Do Fans Speak Over their Idols?
February 10, 2021
Musicians, artists, actors and more are constantly subjected to public opinion and commentary, but the line between respecting an idol’s opinion and speaking over them are consistently crossed.
Twitter is a primary conductor of most fandom drama or controversy, with KPOP twitter as the figurehead of bizzare fans. Even though society views obsessive and self-righteous fans as internet figures, this genre of fanatic supporters have been relevant since idolization began. A great example of this is Kurt Cobain and his fans stringing a conspiracy against Courtney Love for first degree murder as a way to commemorate Nirvana’s lead singer.
Close friends of Kurt Cobain have attested to his original cause of death being suicide, acknowledging his fleeting mental stability and addictions as a factor. Nirvana’s former manager tells Independent.co , “I saw him the week beforehand, he was depressed. He tried to kill himself six weeks earlier, he’d talked and written about suicide a lot, he was on drugs, he got a gun. Why do people speculate about it? The tragedy of the loss is so great people look for other explanations. I don’t think there’s any truth at all to it.”
If you believe Courtney Love murdered Kurt Cobain or still entertain the idea, you’re just feeding into the same sexist, misogynistic views that allowed that rumor to be started in the first place.
— Dimestore 💎 (@goddamnitjenny) January 20, 2019
Even though personal friends and acquaintances yield firmly in the belief he had passed away due to suicide, Nirvana’s fanbase still creates discourse and hostility towards this conclusion.
Amanda Castillo (‘22) says, “I have seen a lot of different people talk about whether or not Kurt was murdered. To be honest though, I believe something could have happened but I agree a lot of the conspiracy is from fans who already don’t like Courtney.”
Yoko Ono, John Lennon’s wife, has faced public humiliation and scrutiny for The Beatles breakup. Since the band’s initial departure, Ono has been the scapegoat ever since April 10, 1970 and the causes for the blame linger with sexism. Her name is tainted as a footnote of Lennon and the effects of the hatred for women dating famous dead singers has not diminished.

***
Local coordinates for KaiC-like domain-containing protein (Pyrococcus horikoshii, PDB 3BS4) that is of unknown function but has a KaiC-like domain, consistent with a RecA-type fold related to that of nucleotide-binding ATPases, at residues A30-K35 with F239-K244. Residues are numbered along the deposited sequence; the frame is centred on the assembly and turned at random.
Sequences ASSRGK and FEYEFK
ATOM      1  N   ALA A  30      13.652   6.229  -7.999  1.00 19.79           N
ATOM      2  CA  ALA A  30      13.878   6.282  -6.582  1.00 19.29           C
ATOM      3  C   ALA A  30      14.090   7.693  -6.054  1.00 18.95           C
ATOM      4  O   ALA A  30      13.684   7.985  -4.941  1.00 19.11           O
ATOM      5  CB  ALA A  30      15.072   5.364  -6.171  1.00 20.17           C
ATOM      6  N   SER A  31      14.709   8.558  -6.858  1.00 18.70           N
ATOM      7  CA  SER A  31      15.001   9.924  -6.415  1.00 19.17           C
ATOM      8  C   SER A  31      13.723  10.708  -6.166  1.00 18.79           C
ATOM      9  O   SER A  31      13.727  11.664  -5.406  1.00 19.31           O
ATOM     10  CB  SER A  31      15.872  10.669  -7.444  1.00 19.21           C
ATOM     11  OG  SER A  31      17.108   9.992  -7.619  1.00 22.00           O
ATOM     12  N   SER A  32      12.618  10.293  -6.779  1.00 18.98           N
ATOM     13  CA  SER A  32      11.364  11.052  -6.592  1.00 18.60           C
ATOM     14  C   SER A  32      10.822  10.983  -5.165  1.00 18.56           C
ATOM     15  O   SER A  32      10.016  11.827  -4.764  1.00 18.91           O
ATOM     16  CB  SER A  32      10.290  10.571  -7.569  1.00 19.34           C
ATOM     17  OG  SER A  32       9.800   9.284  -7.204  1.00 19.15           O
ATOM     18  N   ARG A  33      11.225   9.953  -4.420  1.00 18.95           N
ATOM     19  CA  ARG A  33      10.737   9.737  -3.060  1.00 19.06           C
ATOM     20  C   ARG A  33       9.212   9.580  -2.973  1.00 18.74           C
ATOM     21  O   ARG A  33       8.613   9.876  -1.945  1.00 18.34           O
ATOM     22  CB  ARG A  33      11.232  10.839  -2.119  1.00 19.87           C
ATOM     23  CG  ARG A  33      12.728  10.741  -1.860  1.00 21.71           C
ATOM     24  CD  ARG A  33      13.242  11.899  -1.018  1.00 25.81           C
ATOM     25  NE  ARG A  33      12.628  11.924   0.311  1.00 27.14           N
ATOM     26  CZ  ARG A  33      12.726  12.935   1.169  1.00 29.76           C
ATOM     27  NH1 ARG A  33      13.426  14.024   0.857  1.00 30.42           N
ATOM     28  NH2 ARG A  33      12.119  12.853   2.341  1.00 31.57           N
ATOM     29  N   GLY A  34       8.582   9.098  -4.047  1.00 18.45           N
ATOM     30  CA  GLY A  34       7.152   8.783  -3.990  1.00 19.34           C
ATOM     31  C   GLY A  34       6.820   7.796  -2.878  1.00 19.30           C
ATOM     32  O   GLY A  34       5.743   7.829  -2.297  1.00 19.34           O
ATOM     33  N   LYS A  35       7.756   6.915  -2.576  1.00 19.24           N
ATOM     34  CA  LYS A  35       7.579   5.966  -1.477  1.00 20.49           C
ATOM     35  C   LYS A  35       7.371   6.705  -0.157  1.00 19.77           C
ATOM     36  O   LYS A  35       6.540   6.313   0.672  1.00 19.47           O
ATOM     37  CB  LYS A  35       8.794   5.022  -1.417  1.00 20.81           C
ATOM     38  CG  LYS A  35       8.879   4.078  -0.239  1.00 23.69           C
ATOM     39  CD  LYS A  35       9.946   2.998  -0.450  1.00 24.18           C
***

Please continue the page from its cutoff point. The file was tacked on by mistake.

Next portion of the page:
Lauren Meyer (‘22) says, “I like The Beatles as a band but every time I state this somebody will bring up Yoko Ono in some form and blame her without looking into the story. It’s silly to me but I won’t say much about it, I just liked their music. I don’t know the band’s history.”
Fans of the show Steven Universe gained a dangerous reputation during 2015 when the fanbase caused an uproar over fanart. Tumblr user Zamii070 drew artwork of Rose Quartz, a character in Steven Universe who is canonically heavy weight, as thin and received immense backlash from the fans. On October 19, Zamii posted a cryptic message indicating that she will passing away soon and later on October 23 confirmed to be getting treatment and help after a suicide attempt due to the backlash.
Catie Berg (‘22) says, “I never watched or cared for Steven Universe but I have heard of this story and it’s so strange people we’re this hostile. I don’t really think people should take one small aspect of a bad interpretation and try to doxx them or become that drastic.”
While feeling an inclination to protect or defend the people you admire, fans should be practical in how they pursue this. Respecting and agreeing with an idols opinion yet not going on a witch hunt is a fine line between acknowledging and respecting an artist/icon.